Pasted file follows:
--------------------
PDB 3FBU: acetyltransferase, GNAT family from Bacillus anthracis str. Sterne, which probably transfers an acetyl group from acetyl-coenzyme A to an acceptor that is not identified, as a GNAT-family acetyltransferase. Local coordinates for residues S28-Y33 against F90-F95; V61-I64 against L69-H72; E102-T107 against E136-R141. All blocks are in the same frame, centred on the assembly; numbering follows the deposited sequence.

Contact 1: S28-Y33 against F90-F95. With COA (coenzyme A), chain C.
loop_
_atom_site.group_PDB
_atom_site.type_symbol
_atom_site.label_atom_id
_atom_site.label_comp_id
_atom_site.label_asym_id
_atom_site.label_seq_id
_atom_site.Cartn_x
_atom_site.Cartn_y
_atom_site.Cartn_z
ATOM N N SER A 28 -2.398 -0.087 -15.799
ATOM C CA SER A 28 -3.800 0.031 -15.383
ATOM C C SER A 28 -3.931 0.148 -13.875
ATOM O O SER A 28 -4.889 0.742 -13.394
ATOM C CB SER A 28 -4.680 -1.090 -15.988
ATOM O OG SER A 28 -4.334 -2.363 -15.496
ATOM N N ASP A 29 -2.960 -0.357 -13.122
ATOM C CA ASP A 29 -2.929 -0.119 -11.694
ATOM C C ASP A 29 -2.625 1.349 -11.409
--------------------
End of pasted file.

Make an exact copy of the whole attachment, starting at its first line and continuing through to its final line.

PDB 3FBU: acetyltransferase, GNAT family from Bacillus anthracis str. Sterne, which probably transfers an acetyl group from acetyl-coenzyme A to an acceptor that is not identified, as a GNAT-family acetyltransferase. Local coordinates for residues S28-Y33 against F90-F95; V61-I64 against L69-H72; E102-T107 against E136-R141. All blocks are in the same frame, centred on the assembly; numbering follows the deposited sequence.

Contact 1: S28-Y33 against F90-F95. With COA (coenzyme A), chain C.
loop_
_atom_site.group_PDB
_atom_site.type_symbol
_atom_site.label_atom_id
_atom_site.label_comp_id
_atom_site.label_asym_id
_atom_site.label_seq_id
_atom_site.Cartn_x
_atom_site.Cartn_y
_atom_site.Cartn_z
ATOM N N SER A 28 -2.398 -0.087 -15.799
ATOM C CA SER A 28 -3.800 0.031 -15.383
ATOM C C SER A 28 -3.931 0.148 -13.875
ATOM O O SER A 28 -4.889 0.742 -13.394
ATOM C CB SER A 28 -4.680 -1.090 -15.988
ATOM O OG SER A 28 -4.334 -2.363 -15.496
ATOM N N ASP A 29 -2.960 -0.357 -13.122
ATOM C CA ASP A 29 -2.929 -0.119 -11.694
ATOM C C ASP A 29 -2.625 1.349 -11.409